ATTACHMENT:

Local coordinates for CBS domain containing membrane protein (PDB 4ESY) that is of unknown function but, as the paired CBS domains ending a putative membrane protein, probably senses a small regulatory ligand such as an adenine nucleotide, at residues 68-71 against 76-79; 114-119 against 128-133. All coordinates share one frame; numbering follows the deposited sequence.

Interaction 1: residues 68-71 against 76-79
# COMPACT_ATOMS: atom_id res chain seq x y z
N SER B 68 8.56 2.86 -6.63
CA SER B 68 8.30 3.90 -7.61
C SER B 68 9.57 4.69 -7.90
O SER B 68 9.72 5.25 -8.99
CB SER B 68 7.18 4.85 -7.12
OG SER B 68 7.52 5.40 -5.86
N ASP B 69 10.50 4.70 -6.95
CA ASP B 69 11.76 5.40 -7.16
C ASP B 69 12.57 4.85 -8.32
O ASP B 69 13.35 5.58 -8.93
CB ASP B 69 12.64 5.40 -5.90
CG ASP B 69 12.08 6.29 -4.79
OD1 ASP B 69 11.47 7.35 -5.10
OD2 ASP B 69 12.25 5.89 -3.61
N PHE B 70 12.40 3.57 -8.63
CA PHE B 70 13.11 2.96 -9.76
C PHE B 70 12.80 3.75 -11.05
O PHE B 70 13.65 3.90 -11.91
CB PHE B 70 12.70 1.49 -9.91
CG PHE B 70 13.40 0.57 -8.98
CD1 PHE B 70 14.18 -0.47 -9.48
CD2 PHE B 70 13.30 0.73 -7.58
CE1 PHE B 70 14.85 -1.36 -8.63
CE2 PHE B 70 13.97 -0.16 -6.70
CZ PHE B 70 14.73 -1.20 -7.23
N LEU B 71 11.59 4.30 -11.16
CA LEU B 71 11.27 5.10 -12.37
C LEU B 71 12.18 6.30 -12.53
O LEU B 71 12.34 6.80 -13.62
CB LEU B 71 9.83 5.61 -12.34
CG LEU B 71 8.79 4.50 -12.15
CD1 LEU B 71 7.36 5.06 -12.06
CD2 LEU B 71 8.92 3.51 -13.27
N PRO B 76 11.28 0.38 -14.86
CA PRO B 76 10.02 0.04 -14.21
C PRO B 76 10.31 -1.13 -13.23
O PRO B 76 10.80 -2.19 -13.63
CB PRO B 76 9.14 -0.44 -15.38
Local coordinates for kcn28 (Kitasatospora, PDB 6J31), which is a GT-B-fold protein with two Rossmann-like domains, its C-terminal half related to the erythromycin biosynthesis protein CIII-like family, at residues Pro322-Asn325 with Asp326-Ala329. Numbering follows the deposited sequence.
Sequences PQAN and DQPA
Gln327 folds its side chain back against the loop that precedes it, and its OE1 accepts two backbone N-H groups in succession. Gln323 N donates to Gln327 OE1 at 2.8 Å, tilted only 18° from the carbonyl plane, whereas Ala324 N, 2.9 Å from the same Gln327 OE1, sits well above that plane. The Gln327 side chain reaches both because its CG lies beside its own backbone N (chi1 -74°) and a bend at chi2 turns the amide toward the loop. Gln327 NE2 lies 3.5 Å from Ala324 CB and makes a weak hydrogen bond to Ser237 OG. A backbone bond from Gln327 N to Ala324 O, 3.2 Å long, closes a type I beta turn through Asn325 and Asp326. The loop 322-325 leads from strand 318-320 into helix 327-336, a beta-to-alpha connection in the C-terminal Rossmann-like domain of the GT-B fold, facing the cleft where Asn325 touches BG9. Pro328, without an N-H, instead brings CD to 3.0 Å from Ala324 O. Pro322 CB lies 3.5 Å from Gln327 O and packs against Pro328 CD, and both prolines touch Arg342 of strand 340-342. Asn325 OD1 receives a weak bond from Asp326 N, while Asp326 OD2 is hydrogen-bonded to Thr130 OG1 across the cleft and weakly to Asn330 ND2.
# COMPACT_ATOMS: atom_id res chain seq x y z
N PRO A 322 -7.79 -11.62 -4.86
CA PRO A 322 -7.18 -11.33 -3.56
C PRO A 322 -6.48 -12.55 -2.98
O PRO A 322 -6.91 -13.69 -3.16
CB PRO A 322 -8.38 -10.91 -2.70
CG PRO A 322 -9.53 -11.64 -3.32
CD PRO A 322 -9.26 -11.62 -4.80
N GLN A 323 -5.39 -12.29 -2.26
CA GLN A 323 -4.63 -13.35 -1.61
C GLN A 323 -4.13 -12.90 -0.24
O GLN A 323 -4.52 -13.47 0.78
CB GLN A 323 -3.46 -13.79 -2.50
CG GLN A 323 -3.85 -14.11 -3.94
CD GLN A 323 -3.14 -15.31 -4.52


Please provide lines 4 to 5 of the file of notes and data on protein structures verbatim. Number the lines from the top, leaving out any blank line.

N SER B 68 8.56 2.86 -6.63
CA SER B 68 8.30 3.90 -7.61